From style to substance

Thank you to Carla Guerra for her comment on the post about La DressCode. Her nomination of Facebook’s Sheryl Sandberg for our informal female style awards got me musing about another of my passions – the world of fast-growth entrepreneurs, especially game-changers and technology superstars.

There has been a heated debate for some time about the lack of women at the leading edge of technology in general, and in Silicon Valley in particular. I write about these things, and unfortunately it’s true. It’s a bit like the debate about women in the boardroom: some think it’s a result of Darwinian selection while others argue there’s a nasty, boys’ club culture that is off putting to bright, female geeks. (I find myself, as is often the case, on the fence and taking a position somewhere in the middle).

Ms Sandberg is chief operating officer of Facebook, hired in 2008 by Mark Zuckerberg, founder of the world’s most popular social networking site. She has held positions at the World Bank and US Treasury, is credited with building Google’s AdWords and AdSense programmes, and is a women with serious tech credentials – as well as knowing what to wear to work.

In a laudable attempt to highlight successful women in technology, we are all encouraged to blog about women we admire who work in this space on March 24 – which has been named Ada Lovelace Day.

Lovelace was, of course, the only child of Lord Byron, and a regular correspondent with the mathematician Charles Babbage, whom she met in 1833. Lovelace devised an encoded algorithm for calculating Bernoulli numbers for Babbage’s analytical engine, which is widely acknowledged to be the world’s first computer programme, albeit for a machine that wouldn’t actually be built for another 150 years.

Last year, JP Rangaswami, one of the most erudite chroniclers of the internet and its societal impact, wrote about Lovelace on his blog as he listed all the women who had inspired and helped him in his career.

In the post, Mr Rangswami, chief scientist of Salesforce and before that at BT, tips a hat to two women whom I happen to have met: Esther Dyson and Julie Meyer.

Ms Dyson is now primarily an angel investor, but was founder of EDventure, which sold to CNET Networks in 2004. She has managed to combine investing in companies such as Flickr, the photo-sharing site, and, the web bookmarking site, with weightlessness training for an eventual space flight and sitting on the board of WPP, the global advertising group.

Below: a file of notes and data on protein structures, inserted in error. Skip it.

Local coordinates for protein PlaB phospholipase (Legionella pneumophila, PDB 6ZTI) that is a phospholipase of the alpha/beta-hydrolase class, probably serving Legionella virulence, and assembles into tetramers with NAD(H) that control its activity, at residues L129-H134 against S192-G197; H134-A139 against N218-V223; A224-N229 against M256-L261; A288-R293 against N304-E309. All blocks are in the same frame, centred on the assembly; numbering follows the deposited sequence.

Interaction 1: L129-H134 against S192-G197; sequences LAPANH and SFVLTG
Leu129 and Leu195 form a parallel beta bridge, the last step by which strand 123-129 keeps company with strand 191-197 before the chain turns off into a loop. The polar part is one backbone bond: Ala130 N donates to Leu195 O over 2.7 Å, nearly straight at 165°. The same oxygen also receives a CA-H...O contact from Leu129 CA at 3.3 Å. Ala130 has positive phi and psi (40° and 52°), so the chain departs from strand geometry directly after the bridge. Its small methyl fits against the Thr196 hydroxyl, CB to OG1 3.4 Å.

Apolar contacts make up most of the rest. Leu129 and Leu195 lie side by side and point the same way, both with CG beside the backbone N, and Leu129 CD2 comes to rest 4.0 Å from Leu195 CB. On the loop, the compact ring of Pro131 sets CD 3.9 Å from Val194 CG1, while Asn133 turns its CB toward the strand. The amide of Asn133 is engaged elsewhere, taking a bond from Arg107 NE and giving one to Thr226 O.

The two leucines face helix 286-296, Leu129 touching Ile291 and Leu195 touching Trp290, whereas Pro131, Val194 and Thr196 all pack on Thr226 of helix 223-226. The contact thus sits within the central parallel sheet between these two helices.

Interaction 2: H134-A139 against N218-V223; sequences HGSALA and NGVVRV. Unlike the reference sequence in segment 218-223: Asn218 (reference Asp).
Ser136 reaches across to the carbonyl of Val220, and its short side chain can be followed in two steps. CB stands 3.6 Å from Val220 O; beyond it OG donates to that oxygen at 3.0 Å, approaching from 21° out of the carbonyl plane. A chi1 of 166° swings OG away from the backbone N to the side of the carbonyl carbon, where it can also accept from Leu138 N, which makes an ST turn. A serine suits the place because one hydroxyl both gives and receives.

Ms Meyer runs Ariadne Capital, the advisory and investment company, is a regular columnist for City AM, the London free sheet, and a frequent speaker on technology and entrepreneurship. She is also an investor on the BBC’s Online Dragons’ Den. She is well-known for co-founding First Tuesday, a networking organisation that brought together Europe’s leading lights of the first wave of internet entrepreneurs before the bubble burst in 2000.

Women who lead in the world of innovative technology, whether at the conception stage, like Lovelace, or at the global domination phase, as Ms Sandberg, are rare for whatever reason.

This blog is no longer updated but it remains open as an archive.

The 'Women at the Top' blog is part of a series of online and print publications that focuses on women's achievements in business. With up-to-date news and incisive analysis, the blog will provoke discussion on the role of the world's most prominent businesswomen.

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About our bloggers

Liz Bolshaw

Liz Bolshaw is a business journalist and editor. She has been a successful book publisher, online editor, magazine editor and publisher.

She was launch editor of the Europe-wide online community Entrepreneur Country, has published magazines for PwC, 3i, dunhill and Bafta, and launched The Sharp Edge, a magazine for and about entrepreneurs, with Duncan Bannatyne. She is a regular contributor to Thomson Reuters’ Venture Capital Journal.

Her last project for the Financial Times was as editor of the paper’s Business Education magazine.

Rebecca Knight

Rebecca Knight is a freelance journalist based in Boston. She writes regularly for the FT on business education, entrepreneurship, and management.

Andrew Hill

Andrew Hill is an associate editor and the management editor of the FT. He was City editor of the FT and editor of the daily Lombard column on British business and finance from September 2006 to December 2010.

He was the FT’s financial editor from June 2005 to September 2006, with overall responsibility for coverage of companies and markets. Before becoming financial editor, he was the FT’s comment & analysis editor, in charge of the paper’s opinion and features pages.

From 1999 to 2003, he was the FT’s New York bureau chief. He joined the FT in 1988 and has also worked as foreign news editor, UK companies reporter and correspondent in Brussels and Milan.

Pino Bethencourt

Pino Bethencourt is a professor and leadership expert at IE Business School in Madrid. She is also an author and executive coach.

Lynda Gratton

Lynda Gratton is professor of management practice at London Business School.

Linda Tarr-Whelan

Linda Tarr-Whelan, former ambassador to the UN commission on the status of women, is a Demos distinguished senior fellow.